It won’t be an easy march though once we get to the nitty-gritty details. For example, I heard through the grapevine that when Starbucks looked at the voice data they collected from customer orders, they found that there are a few millions unique ways to order. (For those in the field, I’m talking about unique user utterances.) This is to be expected given the wild combinations of latte vs mocha, dairy vs soy, grande vs trenta, extra-hot vs iced, room vs no-room, for here vs to-go, snack variety, spoken accent diversity, etc. The AI practitioner will soon curse all these dimensions before taking a deep learning breath and getting to work. I feel though that given practically unlimited data, deep learning is now good enough to overcome this problem, and it is only a matter of couple of years until we see these TODA solutions deployed. One technique to watch is Generative Adversarial Nets (GAN). Roughly speaking, GAN engages itself in an iterative game of counterfeiting real stuffs, getting caught by the police neural network, improving counterfeiting skill, and rinse-and-repeating until it can pass as your Starbucks’ order-taking person, given enough data and iterations.
While messaging and voice interfaces are central components, they fit into a larger picture of increasing infusion of technology into our daily lives, which in turn is unlocking new potential for brand-to-consumer interaction. The fact is, technology overall is becoming more deeply woven into our lives, and the entire ecosystem is enjoying tighter cohesion through the increasing availability and sophistication of APIs. Smart companies are finding new and innovative touch points with consumers that are contextual, relevant, highly personal, and yes, conversational. Commerce is becoming not only more conversational but more ubiquitous and seamlessly integrated into our lives, and the way we interact with brands will be forever changed as a result.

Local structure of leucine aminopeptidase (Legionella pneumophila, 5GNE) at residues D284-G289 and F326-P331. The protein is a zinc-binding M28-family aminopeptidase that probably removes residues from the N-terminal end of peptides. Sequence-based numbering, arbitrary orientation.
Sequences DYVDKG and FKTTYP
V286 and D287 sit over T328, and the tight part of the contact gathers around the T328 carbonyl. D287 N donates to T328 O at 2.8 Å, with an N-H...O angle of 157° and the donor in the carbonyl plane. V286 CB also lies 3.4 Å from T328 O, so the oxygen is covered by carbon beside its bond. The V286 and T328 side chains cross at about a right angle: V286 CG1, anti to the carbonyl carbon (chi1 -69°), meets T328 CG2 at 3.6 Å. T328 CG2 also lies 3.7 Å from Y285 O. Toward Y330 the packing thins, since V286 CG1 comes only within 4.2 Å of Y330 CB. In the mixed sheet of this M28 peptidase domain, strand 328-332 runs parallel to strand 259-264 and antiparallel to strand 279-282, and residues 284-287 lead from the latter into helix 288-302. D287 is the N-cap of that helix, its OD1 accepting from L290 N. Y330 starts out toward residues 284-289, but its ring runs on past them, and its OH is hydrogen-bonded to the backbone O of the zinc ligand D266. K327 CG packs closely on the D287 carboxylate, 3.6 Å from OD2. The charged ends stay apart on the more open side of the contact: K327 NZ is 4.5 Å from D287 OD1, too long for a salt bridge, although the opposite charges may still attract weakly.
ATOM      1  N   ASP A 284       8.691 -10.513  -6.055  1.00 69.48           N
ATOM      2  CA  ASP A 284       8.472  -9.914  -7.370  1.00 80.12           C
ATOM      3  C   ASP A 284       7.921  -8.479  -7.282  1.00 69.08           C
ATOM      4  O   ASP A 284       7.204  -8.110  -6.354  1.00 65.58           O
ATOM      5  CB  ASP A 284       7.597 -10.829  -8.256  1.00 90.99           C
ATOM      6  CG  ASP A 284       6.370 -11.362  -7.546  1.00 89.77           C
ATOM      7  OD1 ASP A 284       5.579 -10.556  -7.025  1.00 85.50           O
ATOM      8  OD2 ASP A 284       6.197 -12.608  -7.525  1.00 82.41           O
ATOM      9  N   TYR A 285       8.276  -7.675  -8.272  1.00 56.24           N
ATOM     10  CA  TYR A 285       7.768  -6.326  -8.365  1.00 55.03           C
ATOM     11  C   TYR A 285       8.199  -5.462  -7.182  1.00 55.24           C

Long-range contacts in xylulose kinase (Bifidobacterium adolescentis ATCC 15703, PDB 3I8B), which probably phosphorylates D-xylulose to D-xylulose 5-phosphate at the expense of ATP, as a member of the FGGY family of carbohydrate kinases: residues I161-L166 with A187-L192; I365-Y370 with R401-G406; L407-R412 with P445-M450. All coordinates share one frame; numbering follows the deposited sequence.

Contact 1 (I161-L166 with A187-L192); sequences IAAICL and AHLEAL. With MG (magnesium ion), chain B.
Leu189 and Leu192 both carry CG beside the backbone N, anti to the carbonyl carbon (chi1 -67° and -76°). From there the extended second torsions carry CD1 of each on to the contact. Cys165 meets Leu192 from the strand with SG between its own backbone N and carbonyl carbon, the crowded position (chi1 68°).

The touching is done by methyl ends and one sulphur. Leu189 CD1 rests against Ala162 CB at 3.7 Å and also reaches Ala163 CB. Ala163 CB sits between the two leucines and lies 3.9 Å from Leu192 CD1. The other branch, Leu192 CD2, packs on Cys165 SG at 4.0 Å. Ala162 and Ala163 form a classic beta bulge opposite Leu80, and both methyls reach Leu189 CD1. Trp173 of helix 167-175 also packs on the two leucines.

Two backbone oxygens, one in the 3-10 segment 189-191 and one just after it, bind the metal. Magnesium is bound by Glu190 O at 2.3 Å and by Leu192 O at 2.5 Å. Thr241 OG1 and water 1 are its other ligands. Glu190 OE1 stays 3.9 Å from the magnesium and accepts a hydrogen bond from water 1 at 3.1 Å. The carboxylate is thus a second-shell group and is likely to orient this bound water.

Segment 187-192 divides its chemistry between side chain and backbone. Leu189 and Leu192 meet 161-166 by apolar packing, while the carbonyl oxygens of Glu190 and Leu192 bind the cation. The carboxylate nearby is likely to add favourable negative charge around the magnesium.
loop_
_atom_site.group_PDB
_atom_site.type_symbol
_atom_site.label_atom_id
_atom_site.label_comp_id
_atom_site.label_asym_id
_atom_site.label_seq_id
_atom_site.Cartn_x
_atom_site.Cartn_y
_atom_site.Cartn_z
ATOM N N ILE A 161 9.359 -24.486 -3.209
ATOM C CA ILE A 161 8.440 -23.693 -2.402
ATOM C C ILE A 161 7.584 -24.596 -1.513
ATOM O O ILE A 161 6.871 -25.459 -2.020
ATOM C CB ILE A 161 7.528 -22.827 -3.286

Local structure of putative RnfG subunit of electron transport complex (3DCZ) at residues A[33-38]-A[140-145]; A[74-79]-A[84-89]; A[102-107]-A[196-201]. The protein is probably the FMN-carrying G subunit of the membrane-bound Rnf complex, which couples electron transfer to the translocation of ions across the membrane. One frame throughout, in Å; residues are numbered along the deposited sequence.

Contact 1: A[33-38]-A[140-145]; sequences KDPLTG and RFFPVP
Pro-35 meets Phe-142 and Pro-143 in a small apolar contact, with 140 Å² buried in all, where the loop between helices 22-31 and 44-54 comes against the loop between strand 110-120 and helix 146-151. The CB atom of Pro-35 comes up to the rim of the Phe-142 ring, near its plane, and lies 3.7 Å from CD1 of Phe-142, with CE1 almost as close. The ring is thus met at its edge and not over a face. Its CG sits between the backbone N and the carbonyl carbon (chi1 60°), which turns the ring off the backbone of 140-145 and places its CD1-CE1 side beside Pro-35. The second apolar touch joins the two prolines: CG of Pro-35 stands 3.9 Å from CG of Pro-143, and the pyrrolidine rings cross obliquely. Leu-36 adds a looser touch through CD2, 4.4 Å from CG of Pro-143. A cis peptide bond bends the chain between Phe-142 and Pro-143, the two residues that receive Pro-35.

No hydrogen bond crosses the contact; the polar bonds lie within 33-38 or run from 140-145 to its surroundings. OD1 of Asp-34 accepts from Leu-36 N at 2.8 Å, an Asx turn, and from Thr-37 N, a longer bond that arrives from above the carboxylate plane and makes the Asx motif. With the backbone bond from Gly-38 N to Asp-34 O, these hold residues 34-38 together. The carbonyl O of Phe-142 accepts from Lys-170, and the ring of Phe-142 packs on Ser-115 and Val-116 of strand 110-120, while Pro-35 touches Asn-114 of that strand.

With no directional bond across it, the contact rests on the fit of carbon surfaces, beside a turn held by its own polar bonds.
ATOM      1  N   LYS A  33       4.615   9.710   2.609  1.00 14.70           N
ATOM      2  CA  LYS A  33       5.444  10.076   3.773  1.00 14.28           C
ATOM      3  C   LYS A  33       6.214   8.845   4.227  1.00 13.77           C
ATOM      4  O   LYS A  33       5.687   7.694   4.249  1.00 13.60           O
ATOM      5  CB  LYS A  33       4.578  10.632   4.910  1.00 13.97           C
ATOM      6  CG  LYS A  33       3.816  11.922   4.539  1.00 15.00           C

One pertinent field of AI research is natural language processing. Usually, weak AI fields employ specialized software or programming languages created specifically for the narrow function required. For example, A.L.I.C.E. uses a markup language called AIML, which is specific to its function as a conversational agent, and has since been adopted by various other developers of, so called, Alicebots. Nevertheless, A.L.I.C.E. is still purely based on pattern matching techniques without any reasoning capabilities, the same technique ELIZA was using back in 1966. This is not strong AI, which would require sapience and logical reasoning abilities.